Priapus of the sailors

About two weeks ago I wrote about Aphrodite and her role as a sea goddess. Finding the epigrams about this aspect of hers led me to a rabbit hole of extracting dedicatory epigrams from the Palatine Anthology. Sixteen of them mentionned Priapus, of those, eleven epigrams present Priapus under a different aspect than the one we are used to: as a god of sailing and patron to fishermen.

Priapus is a complex and foreign god. Myth makes Aphrodite abandon him in the city of Lampsacus in Asia Minor (now in Turkey), which is, in fact where his cult is attested as soon as the 4th century BC. Mainland Greece wouldn’t adopt him until a century later at least.

The Palatine Antholology epigrams

I won’t be listing all eleven, as some are very similar. So I chose three of them as example:

Maecius Quintus

“Priapus, who does delight in the sea-worn rocks of this island near the coast, and in its rugged peak, to you does Paris the fisherman dedicate this hardshelled lobster which he overcame by his lucky rod. Its flesh he roasted and enjoyed munching with his half-decayed teeth, but this its shell he gave to you. Therefore give him no great gift, kind god, but enough catch from his nets to still his barking belly.”


“You fishermen who pulled your little boat ashore here (Go, hang out your nets to dry) having had a haul of many sea-swimming gurnard (?) and scarus, not without thrissa, honour me with slender first- fruits of a copious catch, the little Priapus under the lentisc bush, the sea-blue god, the revealer of the fish your prey, established in this grove.”

Theaetetus Scholasticus

“Already the fair-foliaged field, at her fruitful birth-tide, is aflower with roses bursting from their buds ; already on the branches of the alleyed cypresses the cicada, mad for music, soothes the sheaf-binder, and the swallow, loving parent, has made her house under the eaves and shelters her brood in the mud-plastered chamber. The sea sleeps, the calm dear to the Zephyrs spreads tranquilly over the expanse that bears the ships. No longer do the waters rage against the high-built poops, or belch forth spray on the shore. Mariner, roast first by his altar to Priapus, the lord of the deep and the giver of good havens, a slice of a cuttle-fish or of lustred red mullet, or a vocal scarus, and then go fearlessly on your voyage to the bounds of the Ionian Sea.”

The Palatine Anthology is a difficult source, as it is a late Byzantine text that gathers epigrams from different periods of Antiquity and attributed to various authors. The epigrams alone do not constitute a solid foundation to come to conclusion, but we can clearly see a trend of associating the god with humble fishermen and other mariners.

Archaeological evidence

Thankfully, there are archaeological elements that seem to back up the importance of Priapus as a sailing deity.

Let’s start with this 3rd century BC Greek inscription:

“I, Priapus, the Lampsacan, am at hand to help the city in any way, I who embark and return bringing wealth”

What is especially interesting with this inscription is that it predates a lot of the roman material we have for Priapus and gives us a more accurate idea of his role as a deity. However, his function has a wealth and luck bringer stayed the same over the centuries, whether that is through a bountiful harvest or fishing.

Findings of a terracotta phallus in the Pisa Ship E has been used a suggestion that Priapic images were carried aboard of Roman ships as a protective device. However, the problem with this particular phallus is that nothing else nearby where it was found indicated a religious context. Another find, coming from another wreck, the Planier A, found near Marseilles (France) is more explicit. The ship, dating back to the 1st century AD, contained a wooden figurine which hs been identified as Priapus: the figurine shows him lifting his tunic to show his member. The phallus is now absent. The figurine has a socket where the phallus would be, indicating that the phallus was a seperate piece that would be attached to the figurine.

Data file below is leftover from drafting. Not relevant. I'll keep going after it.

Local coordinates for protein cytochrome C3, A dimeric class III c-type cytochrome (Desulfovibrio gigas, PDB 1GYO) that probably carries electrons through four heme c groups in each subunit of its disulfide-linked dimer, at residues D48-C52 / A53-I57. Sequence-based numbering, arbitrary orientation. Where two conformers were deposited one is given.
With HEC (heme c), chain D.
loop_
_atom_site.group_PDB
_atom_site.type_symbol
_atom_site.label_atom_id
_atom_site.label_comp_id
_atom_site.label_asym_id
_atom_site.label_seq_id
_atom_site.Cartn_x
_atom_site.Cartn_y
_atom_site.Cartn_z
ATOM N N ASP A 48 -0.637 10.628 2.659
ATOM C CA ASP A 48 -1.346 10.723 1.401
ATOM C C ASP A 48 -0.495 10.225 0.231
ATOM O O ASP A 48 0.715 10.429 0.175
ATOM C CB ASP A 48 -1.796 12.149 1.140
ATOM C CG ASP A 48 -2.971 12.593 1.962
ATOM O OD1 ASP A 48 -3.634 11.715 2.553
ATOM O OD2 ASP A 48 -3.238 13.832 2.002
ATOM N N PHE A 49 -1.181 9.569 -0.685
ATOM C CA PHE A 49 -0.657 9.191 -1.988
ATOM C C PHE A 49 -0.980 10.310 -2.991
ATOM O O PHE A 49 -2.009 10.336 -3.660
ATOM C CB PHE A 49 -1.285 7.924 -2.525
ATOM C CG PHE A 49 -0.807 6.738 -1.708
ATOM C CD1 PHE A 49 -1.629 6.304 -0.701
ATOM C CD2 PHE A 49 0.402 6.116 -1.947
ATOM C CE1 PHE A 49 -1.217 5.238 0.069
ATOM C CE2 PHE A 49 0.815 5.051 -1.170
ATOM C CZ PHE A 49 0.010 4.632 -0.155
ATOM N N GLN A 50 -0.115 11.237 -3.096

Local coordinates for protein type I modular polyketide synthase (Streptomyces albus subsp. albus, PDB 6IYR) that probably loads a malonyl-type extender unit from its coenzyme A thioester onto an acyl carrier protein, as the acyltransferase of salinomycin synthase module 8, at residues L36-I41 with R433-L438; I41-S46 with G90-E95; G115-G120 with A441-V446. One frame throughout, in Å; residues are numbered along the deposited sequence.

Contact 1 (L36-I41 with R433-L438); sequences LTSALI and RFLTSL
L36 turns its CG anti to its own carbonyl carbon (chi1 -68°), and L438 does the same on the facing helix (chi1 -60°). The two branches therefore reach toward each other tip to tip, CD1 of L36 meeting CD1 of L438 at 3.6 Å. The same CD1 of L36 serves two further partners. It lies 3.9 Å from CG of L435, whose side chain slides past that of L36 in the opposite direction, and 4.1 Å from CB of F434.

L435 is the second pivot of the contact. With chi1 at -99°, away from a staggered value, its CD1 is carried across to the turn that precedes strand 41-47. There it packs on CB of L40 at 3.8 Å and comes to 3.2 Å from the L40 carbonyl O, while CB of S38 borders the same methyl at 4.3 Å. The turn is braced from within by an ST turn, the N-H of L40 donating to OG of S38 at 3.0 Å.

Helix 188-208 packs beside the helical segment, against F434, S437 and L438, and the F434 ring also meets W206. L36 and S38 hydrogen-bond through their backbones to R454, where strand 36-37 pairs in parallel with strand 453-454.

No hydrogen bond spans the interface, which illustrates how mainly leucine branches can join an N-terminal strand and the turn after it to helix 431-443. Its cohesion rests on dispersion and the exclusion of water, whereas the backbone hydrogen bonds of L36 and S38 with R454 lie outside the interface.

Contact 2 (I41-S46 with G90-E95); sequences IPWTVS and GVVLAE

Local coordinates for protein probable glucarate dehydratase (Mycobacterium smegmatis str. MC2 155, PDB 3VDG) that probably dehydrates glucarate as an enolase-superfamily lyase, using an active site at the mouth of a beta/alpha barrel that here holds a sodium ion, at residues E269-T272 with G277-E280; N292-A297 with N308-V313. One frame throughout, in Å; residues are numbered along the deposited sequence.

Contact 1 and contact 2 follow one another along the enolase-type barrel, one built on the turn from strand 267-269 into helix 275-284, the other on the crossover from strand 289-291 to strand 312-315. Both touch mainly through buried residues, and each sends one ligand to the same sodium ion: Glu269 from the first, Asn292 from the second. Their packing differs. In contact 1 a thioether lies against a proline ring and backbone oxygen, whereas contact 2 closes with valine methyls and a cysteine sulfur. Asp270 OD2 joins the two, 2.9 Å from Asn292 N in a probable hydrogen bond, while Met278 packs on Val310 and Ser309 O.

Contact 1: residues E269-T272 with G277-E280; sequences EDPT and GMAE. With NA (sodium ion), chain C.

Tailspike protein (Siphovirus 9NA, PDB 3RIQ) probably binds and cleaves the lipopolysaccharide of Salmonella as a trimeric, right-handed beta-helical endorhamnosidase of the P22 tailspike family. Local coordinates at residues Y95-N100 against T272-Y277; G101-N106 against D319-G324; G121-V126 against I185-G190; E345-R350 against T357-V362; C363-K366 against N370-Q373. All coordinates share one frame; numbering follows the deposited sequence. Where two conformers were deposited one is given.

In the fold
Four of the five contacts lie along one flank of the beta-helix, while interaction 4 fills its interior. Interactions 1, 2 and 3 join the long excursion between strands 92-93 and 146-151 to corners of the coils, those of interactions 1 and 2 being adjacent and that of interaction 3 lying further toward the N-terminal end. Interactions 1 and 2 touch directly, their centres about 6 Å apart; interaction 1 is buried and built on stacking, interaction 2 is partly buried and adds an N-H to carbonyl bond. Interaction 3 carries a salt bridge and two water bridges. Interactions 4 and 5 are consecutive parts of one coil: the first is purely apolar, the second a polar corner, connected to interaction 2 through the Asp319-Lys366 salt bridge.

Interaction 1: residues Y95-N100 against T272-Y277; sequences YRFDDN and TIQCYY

In the same wreck has been found another wooden figure, which depicts a man in a toga. Taken as a pair, they would indicate the presence of an onboard shrine (lararium) directly on the ship. The other figurine could represent the captain or the ship’s genius. Either way, the shrine’s role was probably linked to guaranteeing the safety of the ship, the crew and the cargo.

One last example before wrapping up this post: underwater survey on the coasts of Caesarea (Israel) brought up a bronze figurine portraying Aphrodite with her son, Priapus. The statuette was found at a depth where other Roman artefacts were found, which places it around the second half of the 1st century AD. This statuette is also thought to be part of objects brought by mariners aboard to bring them luck and protection.

Aphrodite and Priapus being honored together is a very interesting contrast with myth, where Aphrodite is portrayed as too disgusted by her son’s ugliness to accept him. Yet, Priapus has inherited of his mother’s role as a protector to seafarers.

Further reading:

Neilson III R. H., A terracotta phallus from Pisa Ship E: more evidence for the Priapus deity as protector of Greek and Roman navigators, in: The International Journal of Nautical Archaeology, 2002
Galili E., Rosen B., Protecting the ancient mariners, cultic artifacts from the holy land seas, in: Archaeologia Maritima Mediterranea, 2015
Paton R. W., The Greek Anthology, Volumes 1 (book 6) and 4 (book 10), 1927

Image: wirestock @freepik

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